Poem – Chris Orsman

(i.m. Pvt. Robert Brownlee: obit. 14/vi/1916)

Whatever challenge is carelessly thrown down
there are those who will always soldier on
when strangers loom and cast their shadow.

It’s dead low-water on Memory Harbour:
a crab patrol sidles across the mud,
pincers erect, feeling the air, deriding
the reek and glory of the known world
native to crustaceans.
And to three brothers
crabbing barefoot across the flats for a dare,
armed with callow youth and manuka spears.
Bones of drowned trees have risen on the shore
and the morning’s ripe for casual warfare.


What can staunch the savage birdsong,
or surprise a frog’s oily leap of faith
into reeds? A lone duck whistles overhead,
and shags scrounge at their posts.
Rumour of ordnance
flickers across your bowels; a low wind
ripples the pools on Memory Harbour.


A dresser lifts the bandage on your side;
fluids seep – now blood, now something clear.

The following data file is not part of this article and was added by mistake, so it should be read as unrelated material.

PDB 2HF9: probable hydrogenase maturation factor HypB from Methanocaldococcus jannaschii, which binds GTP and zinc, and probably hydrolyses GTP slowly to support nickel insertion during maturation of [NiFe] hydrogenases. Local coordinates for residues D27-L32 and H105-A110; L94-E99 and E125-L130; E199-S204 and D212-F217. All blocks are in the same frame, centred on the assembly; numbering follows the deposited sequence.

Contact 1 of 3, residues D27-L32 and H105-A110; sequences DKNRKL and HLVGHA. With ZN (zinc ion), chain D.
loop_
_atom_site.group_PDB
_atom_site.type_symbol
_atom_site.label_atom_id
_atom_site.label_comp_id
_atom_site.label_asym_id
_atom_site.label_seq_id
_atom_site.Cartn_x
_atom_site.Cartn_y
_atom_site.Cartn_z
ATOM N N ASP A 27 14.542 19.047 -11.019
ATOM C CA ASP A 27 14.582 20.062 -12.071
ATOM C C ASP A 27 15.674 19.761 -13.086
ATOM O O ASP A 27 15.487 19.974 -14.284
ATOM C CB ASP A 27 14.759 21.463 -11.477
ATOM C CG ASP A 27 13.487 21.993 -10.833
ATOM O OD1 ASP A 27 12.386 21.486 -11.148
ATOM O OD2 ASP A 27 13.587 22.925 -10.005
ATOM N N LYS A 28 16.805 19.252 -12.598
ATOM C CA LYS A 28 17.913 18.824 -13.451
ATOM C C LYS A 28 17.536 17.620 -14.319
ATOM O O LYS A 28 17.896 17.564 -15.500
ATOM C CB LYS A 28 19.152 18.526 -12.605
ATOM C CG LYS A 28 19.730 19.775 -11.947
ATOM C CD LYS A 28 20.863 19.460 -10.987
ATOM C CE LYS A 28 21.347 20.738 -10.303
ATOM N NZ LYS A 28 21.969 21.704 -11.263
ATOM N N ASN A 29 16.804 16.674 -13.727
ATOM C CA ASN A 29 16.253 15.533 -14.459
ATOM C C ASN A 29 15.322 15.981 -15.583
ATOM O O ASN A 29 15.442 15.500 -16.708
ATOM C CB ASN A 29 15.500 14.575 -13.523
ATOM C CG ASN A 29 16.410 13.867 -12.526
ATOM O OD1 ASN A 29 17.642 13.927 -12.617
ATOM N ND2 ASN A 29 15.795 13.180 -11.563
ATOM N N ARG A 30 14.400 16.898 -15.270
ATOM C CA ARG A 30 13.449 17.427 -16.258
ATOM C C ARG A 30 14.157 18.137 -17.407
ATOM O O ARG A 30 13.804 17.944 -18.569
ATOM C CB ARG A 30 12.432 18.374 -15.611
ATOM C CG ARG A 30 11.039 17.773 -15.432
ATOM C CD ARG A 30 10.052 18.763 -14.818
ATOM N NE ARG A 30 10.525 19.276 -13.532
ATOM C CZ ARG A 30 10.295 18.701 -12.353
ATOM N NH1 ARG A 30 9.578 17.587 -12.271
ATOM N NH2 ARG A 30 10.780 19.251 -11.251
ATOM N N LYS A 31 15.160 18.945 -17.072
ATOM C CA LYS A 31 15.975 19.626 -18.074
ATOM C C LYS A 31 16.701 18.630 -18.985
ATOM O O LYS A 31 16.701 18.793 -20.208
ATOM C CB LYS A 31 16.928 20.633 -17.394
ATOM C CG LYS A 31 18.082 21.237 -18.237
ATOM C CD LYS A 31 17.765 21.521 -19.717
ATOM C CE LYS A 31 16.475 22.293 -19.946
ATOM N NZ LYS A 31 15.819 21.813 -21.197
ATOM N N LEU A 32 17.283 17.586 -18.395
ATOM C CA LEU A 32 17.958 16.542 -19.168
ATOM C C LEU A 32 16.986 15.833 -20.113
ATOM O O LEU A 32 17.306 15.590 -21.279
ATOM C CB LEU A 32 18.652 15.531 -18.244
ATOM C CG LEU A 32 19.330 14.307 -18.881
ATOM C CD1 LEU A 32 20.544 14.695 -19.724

Hard-shelled death prods and pinches you,
its stilted eyes refuse to withdraw,
gazing upon the one it has pierced.

I hear you breathe the scorching air of dawn,
I see a fly bruising you as it alights,
and nothing to be done that changes that.
I dip my finger to cool your tongue
but you have fallen back to Memory Harbour
and there’s no one to catch you anymore.


You lie at Armentières, north-west of Lille,
big-boned, inconspicuous in your prime,
not far from where you succumbed to wounds
in a quiet sector of the Front.

Near the mouth of the Kaituna River
sweet water spills into shallow brine
sluicing the mud flats of Memory Harbour.
Hail and Farewell! – rest easy, brother!

Chris Orsman

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